We've actually taken a slightly different approach. In the past, it's been what we call a scored tabled. You take the full amount of an appropriation for a particular agency; say, for the Safe and Drug-Free Schools Program. We would take everything that was about drug abuse, but not alcohol abuse, and we'd score that. So these were all estimates and they didn't really reflect actual dollars.

When John Walters, our new director, took over just over a year ago, he decided the best way to go was to actually talk about real dollars. So what we did was we stopped doing scoring. We took the rule either all in or all out of the drug budget and we also stopped counting programs that dealt with sort of the cost of substance abuse. So where we scored a small portion of Aid to Families with Dependent Children and welfare spending, we no longer do that because we don't manage that for the purpose of reducing drugs. It has an effect on that as one of many of its activities, but we don't actually make programmatic decisions in the Federal Government by saying, "Well, this drug abuse problem is this, so we need to spend X dollars of welfare money on it." We just don't do budgeting that way, so we decided to take the most realistic approach we could to the budget.

So but for, I think, four accounts, everything's either all in or all out, and in those four accounts, which are the most important of the multi-mission agencies: Veterans Administration, Health Care, the Coast Guard, the Immigration and Naturalization Service, these accounts, what we do is we work with the agency to identify a specific portion of funding in their budget that's going to be managed for drug control activities. So the Coast Guard has a certain number of sea hours that they're going to operate that are specifically dedicated to drug supply reduction.

So we count those, but we don't count the time they spend doing fisheries enforcement or maritime safety.

Mr. Lawrence: What's interesting about the ONDCP is it's actually in the Executive Office of the President. I'm curious; how does it fit with the other activities and the responsibilities of the Executive Office of the President?

Mr. Marston: Well, it's very interesting. I think that it was originally placed in the Executive Office of the President because they wanted to emphasize -- the folks in Congress who developed the bill --wanted to emphasize the importance of the issue and it needed to be a high-level presidential advisor who was responsible for it.

I think they had in mind things like the National Security Council. It's evolved a little bit differently than some of the other offices. There are nine different components in the Executive Office of the President, including things like the Council on Environmental Quality, the U.S. Trade Representative, the National Security Council, as I mentioned, National Economic Council; and those are all very much specific policy-oriented organizations.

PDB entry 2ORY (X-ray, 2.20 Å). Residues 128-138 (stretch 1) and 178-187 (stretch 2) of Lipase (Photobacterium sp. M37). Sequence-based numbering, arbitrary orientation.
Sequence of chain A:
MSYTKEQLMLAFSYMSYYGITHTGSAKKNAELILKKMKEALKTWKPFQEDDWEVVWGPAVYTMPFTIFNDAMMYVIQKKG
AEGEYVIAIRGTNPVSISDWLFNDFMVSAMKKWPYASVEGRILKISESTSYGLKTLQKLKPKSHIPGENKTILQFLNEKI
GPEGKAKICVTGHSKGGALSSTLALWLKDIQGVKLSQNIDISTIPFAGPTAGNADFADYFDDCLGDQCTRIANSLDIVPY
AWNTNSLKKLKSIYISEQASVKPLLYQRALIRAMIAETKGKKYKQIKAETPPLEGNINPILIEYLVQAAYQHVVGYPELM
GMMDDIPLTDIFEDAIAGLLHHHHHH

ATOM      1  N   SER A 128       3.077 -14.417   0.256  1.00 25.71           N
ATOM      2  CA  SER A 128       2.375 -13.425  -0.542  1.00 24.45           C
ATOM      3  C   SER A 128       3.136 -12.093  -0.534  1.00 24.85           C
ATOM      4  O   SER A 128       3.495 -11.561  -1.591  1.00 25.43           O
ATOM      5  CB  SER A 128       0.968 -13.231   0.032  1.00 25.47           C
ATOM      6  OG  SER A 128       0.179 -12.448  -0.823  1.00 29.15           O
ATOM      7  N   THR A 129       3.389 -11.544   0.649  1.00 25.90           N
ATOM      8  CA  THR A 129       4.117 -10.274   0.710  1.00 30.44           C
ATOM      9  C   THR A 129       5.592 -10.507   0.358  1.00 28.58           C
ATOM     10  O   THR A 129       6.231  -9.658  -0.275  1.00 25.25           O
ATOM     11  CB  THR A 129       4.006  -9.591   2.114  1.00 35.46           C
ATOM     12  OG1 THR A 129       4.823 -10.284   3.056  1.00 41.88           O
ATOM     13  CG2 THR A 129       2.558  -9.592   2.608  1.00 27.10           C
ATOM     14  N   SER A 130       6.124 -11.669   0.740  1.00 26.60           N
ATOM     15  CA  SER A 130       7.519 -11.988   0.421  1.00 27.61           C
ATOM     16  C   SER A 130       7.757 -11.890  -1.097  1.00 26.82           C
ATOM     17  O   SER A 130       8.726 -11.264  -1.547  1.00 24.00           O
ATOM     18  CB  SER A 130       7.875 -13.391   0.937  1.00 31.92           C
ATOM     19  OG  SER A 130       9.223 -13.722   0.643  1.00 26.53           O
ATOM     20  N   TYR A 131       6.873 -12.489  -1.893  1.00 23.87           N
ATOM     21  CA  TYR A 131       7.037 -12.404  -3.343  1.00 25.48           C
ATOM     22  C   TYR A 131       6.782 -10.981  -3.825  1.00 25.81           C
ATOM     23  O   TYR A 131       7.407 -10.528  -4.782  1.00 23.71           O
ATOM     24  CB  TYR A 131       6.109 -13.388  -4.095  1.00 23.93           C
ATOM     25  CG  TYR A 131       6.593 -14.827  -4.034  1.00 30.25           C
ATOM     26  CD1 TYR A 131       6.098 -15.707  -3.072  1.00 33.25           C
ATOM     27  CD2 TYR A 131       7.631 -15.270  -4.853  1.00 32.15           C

We sort of combine policy and program. We do a little bit of duplicating the functions of some of these other offices, which is normally not something you'd hear from someone interested in management, but because drug control is so broad and has so many aspects from both foreign and domestic policy, it was important to take someone who could integrate all that into one cohesive strategy and, you know, the U.S. Trade Representative works on trade. It's exclusively trade and it's mostly foreign, of course dealing some with domestic folks who are interested in trade, but the work, you know, spans to the State Department, the Commerce Department, whereas we actually at one time considered 54 departments and agencies as part of the drug budget, so it's very broad.

In some sense, it's like the Office of Management and Budget, which is another part of the Executive Office of the President. Our authorities are certainly not as comprehensive, as they manage the President's entire budget, but we do very similar functions for the drug control portion of the President's budget.

Mr. Lawrence: Now let's talk about your role as the chief of staff. What do you do and what are your responsibilities?

Mr. Marston: I'm responsible for the day-to-day management of the office, of the 150 employees that are there; sort of in a chief operating officer kind of way. I also manage the director's schedule and the sort of decision-making process that we have in the office. With so many different people and so many areas of responsibility, it's difficult to have coordinated decisions come up to the director. So I do my best to manage the input from different parts of the staff, to present decisions to him in the most easily digestible and easy-to-make way.

Mr. Lawrence: Tell us about your career before coming to ONDCP.